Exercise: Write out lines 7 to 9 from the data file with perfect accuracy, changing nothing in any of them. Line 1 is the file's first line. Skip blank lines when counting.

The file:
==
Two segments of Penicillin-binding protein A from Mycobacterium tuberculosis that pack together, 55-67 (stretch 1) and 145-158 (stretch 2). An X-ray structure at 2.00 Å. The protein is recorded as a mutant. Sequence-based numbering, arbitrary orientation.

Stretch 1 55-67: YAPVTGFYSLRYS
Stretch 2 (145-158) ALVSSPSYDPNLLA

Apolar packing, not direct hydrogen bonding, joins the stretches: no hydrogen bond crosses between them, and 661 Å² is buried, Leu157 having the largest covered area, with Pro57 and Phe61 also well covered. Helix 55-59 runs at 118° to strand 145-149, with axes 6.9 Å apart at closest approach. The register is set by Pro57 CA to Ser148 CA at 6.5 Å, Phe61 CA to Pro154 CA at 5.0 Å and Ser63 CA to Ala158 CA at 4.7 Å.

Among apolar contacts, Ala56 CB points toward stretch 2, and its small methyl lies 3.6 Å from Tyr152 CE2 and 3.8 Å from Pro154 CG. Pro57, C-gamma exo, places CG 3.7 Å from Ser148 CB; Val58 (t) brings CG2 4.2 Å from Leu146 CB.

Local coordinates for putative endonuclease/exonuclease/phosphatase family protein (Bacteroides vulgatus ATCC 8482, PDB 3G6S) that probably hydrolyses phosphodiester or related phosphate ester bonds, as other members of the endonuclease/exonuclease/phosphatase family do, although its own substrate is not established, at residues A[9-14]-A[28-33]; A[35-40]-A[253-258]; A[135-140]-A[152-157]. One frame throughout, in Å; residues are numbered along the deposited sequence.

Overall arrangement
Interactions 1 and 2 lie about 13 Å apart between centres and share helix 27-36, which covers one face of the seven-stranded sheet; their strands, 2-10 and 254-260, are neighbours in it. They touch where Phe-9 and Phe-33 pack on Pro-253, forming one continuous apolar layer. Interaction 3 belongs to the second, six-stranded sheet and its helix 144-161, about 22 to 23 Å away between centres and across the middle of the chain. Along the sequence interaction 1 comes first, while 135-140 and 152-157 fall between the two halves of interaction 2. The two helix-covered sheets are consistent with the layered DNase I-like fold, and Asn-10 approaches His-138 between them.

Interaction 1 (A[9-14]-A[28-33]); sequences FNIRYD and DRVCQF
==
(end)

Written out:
Overall arrangement
Interactions 1 and 2 lie about 13 Å apart between centres and share helix 27-36, which covers one face of the seven-stranded sheet; their strands, 2-10 and 254-260, are neighbours in it. They touch where Phe-9 and Phe-33 pack on Pro-253, forming one continuous apolar layer. Interaction 3 belongs to the second, six-stranded sheet and its helix 144-161, about 22 to 23 Å away between centres and across the middle of the chain. Along the sequence interaction 1 comes first, while 135-140 and 152-157 fall between the two halves of interaction 2. The two helix-covered sheets are consistent with the layered DNase I-like fold, and Asn-10 approaches His-138 between them.

Interaction 1 (A[9-14]-A[28-33]); sequences FNIRYD and DRVCQF